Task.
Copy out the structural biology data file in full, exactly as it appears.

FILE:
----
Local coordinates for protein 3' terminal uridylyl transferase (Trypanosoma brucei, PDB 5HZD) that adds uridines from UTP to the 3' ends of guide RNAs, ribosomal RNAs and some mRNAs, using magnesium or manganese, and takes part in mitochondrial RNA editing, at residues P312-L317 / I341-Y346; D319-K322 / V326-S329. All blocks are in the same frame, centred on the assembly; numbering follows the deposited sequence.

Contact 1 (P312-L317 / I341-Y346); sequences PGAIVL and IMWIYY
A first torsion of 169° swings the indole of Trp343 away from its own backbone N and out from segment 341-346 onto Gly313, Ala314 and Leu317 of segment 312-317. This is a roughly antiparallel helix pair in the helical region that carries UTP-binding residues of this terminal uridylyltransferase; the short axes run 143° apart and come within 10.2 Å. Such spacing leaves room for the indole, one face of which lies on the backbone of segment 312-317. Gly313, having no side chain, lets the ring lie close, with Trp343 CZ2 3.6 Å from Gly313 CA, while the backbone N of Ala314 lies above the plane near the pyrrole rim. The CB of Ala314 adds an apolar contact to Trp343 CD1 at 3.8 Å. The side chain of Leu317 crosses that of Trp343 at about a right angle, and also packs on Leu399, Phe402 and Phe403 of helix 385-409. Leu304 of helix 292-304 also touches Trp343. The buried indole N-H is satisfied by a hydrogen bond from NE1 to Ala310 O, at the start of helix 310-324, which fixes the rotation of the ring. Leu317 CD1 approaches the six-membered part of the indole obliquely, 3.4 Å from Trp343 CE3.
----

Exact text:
Local coordinates for protein 3' terminal uridylyl transferase (Trypanosoma brucei, PDB 5HZD) that adds uridines from UTP to the 3' ends of guide RNAs, ribosomal RNAs and some mRNAs, using magnesium or manganese, and takes part in mitochondrial RNA editing, at residues P312-L317 / I341-Y346; D319-K322 / V326-S329. All blocks are in the same frame, centred on the assembly; numbering follows the deposited sequence.

Contact 1 (P312-L317 / I341-Y346); sequences PGAIVL and IMWIYY
A first torsion of 169° swings the indole of Trp343 away from its own backbone N and out from segment 341-346 onto Gly313, Ala314 and Leu317 of segment 312-317. This is a roughly antiparallel helix pair in the helical region that carries UTP-binding residues of this terminal uridylyltransferase; the short axes run 143° apart and come within 10.2 Å. Such spacing leaves room for the indole, one face of which lies on the backbone of segment 312-317. Gly313, having no side chain, lets the ring lie close, with Trp343 CZ2 3.6 Å from Gly313 CA, while the backbone N of Ala314 lies above the plane near the pyrrole rim. The CB of Ala314 adds an apolar contact to Trp343 CD1 at 3.8 Å. The side chain of Leu317 crosses that of Trp343 at about a right angle, and also packs on Leu399, Phe402 and Phe403 of helix 385-409. Leu304 of helix 292-304 also touches Trp343. The buried indole N-H is satisfied by a hydrogen bond from NE1 to Ala310 O, at the start of helix 310-324, which fixes the rotation of the ring. Leu317 CD1 approaches the six-membered part of the indole obliquely, 3.4 Å from Trp343 CE3.